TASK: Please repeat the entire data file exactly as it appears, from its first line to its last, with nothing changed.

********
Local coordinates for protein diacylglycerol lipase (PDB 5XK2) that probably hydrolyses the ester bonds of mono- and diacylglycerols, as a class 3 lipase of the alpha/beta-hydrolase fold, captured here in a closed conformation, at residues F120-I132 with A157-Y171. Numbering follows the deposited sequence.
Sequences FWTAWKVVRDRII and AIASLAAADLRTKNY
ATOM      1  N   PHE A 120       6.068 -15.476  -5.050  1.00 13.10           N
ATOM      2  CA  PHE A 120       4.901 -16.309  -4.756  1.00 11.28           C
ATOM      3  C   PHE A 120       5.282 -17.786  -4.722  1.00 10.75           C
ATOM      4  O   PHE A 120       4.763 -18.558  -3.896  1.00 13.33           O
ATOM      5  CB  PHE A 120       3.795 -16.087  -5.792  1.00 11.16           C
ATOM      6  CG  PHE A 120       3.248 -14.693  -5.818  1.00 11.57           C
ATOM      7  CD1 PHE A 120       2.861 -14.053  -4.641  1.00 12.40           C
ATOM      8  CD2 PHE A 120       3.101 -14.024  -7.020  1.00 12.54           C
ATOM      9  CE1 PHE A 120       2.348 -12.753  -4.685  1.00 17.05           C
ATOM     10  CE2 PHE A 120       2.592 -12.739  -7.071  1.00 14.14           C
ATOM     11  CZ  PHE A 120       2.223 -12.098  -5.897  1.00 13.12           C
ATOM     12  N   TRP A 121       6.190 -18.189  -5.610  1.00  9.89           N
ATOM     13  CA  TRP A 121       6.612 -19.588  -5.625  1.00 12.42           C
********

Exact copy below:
Local coordinates for protein diacylglycerol lipase (PDB 5XK2) that probably hydrolyses the ester bonds of mono- and diacylglycerols, as a class 3 lipase of the alpha/beta-hydrolase fold, captured here in a closed conformation, at residues F120-I132 with A157-Y171. Numbering follows the deposited sequence.
Sequences FWTAWKVVRDRII and AIASLAAADLRTKNY
ATOM      1  N   PHE A 120       6.068 -15.476  -5.050  1.00 13.10           N
ATOM      2  CA  PHE A 120       4.901 -16.309  -4.756  1.00 11.28           C
ATOM      3  C   PHE A 120       5.282 -17.786  -4.722  1.00 10.75           C
ATOM      4  O   PHE A 120       4.763 -18.558  -3.896  1.00 13.33           O
ATOM      5  CB  PHE A 120       3.795 -16.087  -5.792  1.00 11.16           C
ATOM      6  CG  PHE A 120       3.248 -14.693  -5.818  1.00 11.57           C
ATOM      7  CD1 PHE A 120       2.861 -14.053  -4.641  1.00 12.40           C
ATOM      8  CD2 PHE A 120       3.101 -14.024  -7.020  1.00 12.54           C
ATOM      9  CE1 PHE A 120       2.348 -12.753  -4.685  1.00 17.05           C
ATOM     10  CE2 PHE A 120       2.592 -12.739  -7.071  1.00 14.14           C
ATOM     11  CZ  PHE A 120       2.223 -12.098  -5.897  1.00 13.12           C
ATOM     12  N   TRP A 121       6.190 -18.189  -5.610  1.00  9.89           N
ATOM     13  CA  TRP A 121       6.612 -19.588  -5.625  1.00 12.42           C